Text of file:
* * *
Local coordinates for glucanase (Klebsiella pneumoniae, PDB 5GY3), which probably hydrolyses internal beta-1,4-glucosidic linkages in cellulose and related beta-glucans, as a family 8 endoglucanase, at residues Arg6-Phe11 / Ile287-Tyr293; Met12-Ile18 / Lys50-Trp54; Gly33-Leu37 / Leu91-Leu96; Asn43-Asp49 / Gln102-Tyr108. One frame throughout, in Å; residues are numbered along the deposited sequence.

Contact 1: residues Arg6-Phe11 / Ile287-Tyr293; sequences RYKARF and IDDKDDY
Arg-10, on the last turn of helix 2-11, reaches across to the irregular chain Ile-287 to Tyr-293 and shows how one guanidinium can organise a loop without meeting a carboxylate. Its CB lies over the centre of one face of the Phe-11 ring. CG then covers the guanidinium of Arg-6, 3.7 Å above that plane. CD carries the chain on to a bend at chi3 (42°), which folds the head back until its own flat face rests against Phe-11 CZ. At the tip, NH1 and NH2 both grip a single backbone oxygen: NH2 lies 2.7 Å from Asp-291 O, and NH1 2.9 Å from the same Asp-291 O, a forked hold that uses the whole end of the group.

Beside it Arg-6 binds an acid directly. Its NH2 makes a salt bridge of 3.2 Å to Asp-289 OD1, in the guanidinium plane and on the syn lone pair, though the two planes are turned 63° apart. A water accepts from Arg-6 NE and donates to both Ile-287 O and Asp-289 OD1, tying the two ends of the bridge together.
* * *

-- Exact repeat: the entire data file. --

Local coordinates for glucanase (Klebsiella pneumoniae, PDB 5GY3), which probably hydrolyses internal beta-1,4-glucosidic linkages in cellulose and related beta-glucans, as a family 8 endoglucanase, at residues Arg6-Phe11 / Ile287-Tyr293; Met12-Ile18 / Lys50-Trp54; Gly33-Leu37 / Leu91-Leu96; Asn43-Asp49 / Gln102-Tyr108. One frame throughout, in Å; residues are numbered along the deposited sequence.

Contact 1: residues Arg6-Phe11 / Ile287-Tyr293; sequences RYKARF and IDDKDDY
Arg-10, on the last turn of helix 2-11, reaches across to the irregular chain Ile-287 to Tyr-293 and shows how one guanidinium can organise a loop without meeting a carboxylate. Its CB lies over the centre of one face of the Phe-11 ring. CG then covers the guanidinium of Arg-6, 3.7 Å above that plane. CD carries the chain on to a bend at chi3 (42°), which folds the head back until its own flat face rests against Phe-11 CZ. At the tip, NH1 and NH2 both grip a single backbone oxygen: NH2 lies 2.7 Å from Asp-291 O, and NH1 2.9 Å from the same Asp-291 O, a forked hold that uses the whole end of the group.

Beside it Arg-6 binds an acid directly. Its NH2 makes a salt bridge of 3.2 Å to Asp-289 OD1, in the guanidinium plane and on the syn lone pair, though the two planes are turned 63° apart. A water accepts from Arg-6 NE and donates to both Ile-287 O and Asp-289 OD1, tying the two ends of the bridge together.